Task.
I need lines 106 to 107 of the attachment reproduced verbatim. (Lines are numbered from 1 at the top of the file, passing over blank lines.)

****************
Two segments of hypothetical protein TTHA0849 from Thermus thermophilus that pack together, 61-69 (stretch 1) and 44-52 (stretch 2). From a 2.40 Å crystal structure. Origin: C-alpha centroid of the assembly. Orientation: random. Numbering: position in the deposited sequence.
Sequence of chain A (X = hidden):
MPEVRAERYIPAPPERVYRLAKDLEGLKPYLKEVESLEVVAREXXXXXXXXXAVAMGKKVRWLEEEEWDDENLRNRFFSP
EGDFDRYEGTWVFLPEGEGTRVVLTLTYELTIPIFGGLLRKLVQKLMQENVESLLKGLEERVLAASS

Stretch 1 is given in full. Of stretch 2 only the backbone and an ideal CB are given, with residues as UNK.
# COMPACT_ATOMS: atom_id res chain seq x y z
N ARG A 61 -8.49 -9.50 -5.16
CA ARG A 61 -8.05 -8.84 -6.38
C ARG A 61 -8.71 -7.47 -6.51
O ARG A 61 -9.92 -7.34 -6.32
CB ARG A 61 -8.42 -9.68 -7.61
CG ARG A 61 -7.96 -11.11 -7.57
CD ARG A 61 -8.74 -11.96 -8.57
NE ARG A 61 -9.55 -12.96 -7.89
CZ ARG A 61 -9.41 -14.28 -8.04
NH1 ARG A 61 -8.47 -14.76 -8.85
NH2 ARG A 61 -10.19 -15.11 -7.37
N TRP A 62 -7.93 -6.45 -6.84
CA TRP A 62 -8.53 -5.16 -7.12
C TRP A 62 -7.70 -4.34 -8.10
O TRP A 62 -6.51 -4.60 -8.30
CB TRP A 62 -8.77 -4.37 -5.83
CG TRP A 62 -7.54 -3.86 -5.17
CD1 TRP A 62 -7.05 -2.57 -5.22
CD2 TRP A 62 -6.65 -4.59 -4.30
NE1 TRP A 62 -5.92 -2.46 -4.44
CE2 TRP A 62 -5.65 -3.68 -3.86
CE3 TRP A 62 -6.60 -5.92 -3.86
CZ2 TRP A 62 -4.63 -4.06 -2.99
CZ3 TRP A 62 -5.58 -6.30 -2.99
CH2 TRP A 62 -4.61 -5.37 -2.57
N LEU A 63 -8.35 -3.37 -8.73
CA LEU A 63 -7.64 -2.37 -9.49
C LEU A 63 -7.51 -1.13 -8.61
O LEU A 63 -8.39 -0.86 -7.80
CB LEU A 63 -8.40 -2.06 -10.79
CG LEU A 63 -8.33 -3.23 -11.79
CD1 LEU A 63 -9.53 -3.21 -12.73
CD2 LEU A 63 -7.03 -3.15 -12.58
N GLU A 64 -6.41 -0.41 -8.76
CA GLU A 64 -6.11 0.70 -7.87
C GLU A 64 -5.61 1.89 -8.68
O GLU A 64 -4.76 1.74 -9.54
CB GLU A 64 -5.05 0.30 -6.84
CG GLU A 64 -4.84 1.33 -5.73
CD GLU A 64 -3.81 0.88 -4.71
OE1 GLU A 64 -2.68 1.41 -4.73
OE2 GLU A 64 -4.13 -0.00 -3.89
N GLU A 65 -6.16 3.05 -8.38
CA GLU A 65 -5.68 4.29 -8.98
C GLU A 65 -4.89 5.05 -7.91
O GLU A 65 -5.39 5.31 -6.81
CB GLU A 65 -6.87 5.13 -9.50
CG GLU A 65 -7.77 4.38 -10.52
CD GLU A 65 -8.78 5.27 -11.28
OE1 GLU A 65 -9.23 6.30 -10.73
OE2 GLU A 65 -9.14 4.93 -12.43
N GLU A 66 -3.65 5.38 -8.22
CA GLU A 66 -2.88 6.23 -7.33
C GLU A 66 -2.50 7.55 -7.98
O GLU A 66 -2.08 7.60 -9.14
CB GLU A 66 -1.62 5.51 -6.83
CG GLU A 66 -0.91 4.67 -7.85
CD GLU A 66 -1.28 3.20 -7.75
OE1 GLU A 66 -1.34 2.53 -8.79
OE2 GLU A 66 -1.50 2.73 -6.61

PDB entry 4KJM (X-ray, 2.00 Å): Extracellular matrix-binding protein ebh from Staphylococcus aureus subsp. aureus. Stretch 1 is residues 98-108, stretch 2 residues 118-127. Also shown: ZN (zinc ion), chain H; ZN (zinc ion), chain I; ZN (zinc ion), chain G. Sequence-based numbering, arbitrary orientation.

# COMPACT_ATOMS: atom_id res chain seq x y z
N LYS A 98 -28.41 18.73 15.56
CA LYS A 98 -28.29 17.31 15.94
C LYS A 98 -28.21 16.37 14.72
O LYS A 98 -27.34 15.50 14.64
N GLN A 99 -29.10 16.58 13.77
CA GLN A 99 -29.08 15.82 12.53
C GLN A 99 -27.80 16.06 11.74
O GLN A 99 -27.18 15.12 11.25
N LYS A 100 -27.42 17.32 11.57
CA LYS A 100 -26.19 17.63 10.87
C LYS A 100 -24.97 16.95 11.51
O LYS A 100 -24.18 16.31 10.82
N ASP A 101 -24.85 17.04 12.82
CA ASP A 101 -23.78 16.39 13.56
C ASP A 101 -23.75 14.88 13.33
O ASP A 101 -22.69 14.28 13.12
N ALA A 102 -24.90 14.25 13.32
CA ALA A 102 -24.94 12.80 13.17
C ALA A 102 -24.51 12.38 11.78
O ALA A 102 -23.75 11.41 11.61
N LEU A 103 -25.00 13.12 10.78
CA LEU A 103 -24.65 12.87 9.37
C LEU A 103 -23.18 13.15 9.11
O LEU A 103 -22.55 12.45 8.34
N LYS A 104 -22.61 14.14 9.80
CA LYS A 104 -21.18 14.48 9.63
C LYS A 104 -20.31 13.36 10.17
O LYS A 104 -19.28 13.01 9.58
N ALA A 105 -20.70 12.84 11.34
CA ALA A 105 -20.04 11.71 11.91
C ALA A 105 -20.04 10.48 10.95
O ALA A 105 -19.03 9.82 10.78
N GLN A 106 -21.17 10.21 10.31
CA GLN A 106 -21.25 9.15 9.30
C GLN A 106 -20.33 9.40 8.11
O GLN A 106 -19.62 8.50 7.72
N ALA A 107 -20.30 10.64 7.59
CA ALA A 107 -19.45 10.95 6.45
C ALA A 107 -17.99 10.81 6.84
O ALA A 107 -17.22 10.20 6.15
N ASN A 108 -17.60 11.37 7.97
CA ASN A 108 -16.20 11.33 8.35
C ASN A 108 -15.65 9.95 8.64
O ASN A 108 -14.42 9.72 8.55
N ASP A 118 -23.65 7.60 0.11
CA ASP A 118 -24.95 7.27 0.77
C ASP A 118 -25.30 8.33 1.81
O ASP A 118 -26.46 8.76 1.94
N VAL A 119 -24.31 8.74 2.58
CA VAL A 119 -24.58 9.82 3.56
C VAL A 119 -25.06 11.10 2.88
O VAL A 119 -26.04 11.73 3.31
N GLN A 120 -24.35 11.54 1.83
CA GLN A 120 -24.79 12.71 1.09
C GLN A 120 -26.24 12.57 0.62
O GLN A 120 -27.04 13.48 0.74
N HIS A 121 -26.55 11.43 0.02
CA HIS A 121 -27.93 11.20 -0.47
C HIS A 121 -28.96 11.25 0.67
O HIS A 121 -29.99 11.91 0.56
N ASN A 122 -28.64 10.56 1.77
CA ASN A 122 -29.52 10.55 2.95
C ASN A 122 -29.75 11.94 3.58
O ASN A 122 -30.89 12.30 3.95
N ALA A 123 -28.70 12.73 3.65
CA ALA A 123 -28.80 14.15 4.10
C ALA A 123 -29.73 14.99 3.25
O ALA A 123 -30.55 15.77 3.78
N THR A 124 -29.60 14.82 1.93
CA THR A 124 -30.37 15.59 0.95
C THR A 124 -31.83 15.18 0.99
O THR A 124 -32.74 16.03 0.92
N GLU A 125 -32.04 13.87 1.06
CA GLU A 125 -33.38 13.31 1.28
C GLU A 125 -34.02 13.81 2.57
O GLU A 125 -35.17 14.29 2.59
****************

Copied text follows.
CA ALA A 107 -19.45 10.95 6.45
C ALA A 107 -17.99 10.81 6.84